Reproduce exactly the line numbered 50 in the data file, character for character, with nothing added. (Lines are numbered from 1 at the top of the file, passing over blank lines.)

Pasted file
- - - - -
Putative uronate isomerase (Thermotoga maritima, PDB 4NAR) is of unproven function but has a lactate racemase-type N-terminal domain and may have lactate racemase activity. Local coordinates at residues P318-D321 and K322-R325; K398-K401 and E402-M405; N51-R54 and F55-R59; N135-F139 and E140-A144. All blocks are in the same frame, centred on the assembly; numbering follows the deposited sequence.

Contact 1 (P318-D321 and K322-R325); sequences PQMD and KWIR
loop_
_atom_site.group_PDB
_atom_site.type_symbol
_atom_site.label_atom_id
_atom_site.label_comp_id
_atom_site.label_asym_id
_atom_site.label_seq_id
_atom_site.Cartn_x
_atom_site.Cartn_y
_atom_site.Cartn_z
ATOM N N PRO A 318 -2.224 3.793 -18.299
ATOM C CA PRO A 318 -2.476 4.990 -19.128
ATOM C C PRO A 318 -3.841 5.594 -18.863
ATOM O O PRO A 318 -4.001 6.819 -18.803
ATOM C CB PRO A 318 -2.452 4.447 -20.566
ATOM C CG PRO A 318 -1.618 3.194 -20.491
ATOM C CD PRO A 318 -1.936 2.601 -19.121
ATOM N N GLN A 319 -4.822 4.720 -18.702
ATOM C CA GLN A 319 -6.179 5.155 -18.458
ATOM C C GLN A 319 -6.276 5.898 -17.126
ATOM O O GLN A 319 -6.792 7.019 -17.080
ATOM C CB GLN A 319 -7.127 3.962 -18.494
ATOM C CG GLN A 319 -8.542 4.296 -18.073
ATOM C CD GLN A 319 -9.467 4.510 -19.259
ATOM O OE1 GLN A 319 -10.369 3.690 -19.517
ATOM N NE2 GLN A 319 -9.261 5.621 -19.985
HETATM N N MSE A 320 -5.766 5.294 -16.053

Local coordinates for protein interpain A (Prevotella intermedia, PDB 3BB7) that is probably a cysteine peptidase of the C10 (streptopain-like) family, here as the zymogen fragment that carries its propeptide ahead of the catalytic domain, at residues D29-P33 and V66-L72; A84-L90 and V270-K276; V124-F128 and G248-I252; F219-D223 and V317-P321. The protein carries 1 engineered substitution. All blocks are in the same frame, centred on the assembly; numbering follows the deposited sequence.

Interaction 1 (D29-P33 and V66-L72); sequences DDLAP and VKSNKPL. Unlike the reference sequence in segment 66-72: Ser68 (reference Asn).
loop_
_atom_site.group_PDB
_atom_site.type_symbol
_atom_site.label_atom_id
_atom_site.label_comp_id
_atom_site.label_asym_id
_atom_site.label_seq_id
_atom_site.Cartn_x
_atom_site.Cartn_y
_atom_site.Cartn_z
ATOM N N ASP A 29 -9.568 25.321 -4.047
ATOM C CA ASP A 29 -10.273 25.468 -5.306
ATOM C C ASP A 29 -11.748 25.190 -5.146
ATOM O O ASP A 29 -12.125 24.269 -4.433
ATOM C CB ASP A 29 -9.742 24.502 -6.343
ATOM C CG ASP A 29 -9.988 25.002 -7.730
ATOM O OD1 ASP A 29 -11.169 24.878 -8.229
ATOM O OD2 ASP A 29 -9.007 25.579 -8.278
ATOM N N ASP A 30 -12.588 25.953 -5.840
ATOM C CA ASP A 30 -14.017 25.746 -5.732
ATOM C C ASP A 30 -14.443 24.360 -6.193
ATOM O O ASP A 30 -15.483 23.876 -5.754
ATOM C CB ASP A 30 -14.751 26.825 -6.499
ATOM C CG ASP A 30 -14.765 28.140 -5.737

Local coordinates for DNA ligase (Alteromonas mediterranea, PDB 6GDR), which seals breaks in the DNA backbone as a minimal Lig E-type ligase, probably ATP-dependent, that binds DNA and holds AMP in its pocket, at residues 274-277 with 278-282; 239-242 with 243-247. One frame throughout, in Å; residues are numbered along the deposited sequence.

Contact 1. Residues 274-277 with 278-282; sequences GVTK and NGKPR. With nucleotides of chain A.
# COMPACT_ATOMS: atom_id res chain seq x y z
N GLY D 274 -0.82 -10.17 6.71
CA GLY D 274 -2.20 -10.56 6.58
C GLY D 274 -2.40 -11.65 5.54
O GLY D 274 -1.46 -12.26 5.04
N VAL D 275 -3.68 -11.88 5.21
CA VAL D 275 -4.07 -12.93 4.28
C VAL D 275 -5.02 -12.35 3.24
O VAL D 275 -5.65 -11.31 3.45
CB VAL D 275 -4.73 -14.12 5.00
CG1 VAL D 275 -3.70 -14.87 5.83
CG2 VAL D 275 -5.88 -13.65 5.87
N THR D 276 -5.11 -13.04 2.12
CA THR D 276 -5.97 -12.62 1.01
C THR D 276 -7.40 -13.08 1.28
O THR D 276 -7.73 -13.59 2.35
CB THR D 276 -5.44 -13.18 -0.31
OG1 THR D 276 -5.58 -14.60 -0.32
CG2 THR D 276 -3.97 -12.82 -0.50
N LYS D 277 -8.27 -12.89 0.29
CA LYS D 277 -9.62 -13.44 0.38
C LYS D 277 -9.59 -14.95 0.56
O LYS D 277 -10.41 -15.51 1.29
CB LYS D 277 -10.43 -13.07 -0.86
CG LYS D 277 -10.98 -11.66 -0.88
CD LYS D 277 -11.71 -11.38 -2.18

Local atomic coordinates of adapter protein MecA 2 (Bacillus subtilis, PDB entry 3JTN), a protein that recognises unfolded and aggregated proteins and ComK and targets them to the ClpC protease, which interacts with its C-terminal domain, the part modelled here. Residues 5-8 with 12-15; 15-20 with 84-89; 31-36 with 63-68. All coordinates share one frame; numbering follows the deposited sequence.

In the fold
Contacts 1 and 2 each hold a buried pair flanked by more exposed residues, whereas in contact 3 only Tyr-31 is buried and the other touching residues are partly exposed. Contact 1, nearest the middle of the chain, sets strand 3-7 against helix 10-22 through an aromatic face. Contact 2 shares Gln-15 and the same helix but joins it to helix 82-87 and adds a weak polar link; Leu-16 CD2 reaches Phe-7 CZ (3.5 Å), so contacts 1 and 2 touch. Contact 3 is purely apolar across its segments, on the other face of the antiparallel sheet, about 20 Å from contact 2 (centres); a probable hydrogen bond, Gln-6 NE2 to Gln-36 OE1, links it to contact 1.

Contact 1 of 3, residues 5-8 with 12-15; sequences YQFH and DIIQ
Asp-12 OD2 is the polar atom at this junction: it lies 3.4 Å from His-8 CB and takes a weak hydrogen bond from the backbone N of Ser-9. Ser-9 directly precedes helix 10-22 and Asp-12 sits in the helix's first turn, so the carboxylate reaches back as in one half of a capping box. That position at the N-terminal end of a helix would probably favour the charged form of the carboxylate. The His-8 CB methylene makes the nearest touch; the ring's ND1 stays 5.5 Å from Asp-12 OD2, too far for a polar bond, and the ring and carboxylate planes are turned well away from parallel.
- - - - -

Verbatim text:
ATOM N N ASP A 30 -12.588 25.953 -5.840